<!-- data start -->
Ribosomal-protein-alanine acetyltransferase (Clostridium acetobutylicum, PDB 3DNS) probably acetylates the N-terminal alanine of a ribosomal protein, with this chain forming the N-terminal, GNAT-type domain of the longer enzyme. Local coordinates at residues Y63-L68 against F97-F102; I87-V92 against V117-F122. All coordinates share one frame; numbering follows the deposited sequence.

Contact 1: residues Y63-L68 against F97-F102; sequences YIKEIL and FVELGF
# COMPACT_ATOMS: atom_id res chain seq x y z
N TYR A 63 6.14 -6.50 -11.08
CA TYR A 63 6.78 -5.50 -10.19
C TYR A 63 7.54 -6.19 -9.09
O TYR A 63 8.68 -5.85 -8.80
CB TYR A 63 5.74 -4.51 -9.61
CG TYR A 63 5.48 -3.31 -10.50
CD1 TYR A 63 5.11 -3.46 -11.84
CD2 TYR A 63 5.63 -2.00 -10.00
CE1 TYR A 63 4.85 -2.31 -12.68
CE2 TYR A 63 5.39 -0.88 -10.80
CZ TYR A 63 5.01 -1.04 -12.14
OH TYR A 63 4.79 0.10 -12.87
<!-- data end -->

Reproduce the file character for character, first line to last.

Ribosomal-protein-alanine acetyltransferase (Clostridium acetobutylicum, PDB 3DNS) probably acetylates the N-terminal alanine of a ribosomal protein, with this chain forming the N-terminal, GNAT-type domain of the longer enzyme. Local coordinates at residues Y63-L68 against F97-F102; I87-V92 against V117-F122. All coordinates share one frame; numbering follows the deposited sequence.

Contact 1: residues Y63-L68 against F97-F102; sequences YIKEIL and FVELGF
# COMPACT_ATOMS: atom_id res chain seq x y z
N TYR A 63 6.14 -6.50 -11.08
CA TYR A 63 6.78 -5.50 -10.19
C TYR A 63 7.54 -6.19 -9.09
O TYR A 63 8.68 -5.85 -8.80
CB TYR A 63 5.74 -4.51 -9.61
CG TYR A 63 5.48 -3.31 -10.50
CD1 TYR A 63 5.11 -3.46 -11.84
CD2 TYR A 63 5.63 -2.00 -10.00
CE1 TYR A 63 4.85 -2.31 -12.68
CE2 TYR A 63 5.39 -0.88 -10.80
CZ TYR A 63 5.01 -1.04 -12.14
OH TYR A 63 4.79 0.10 -12.87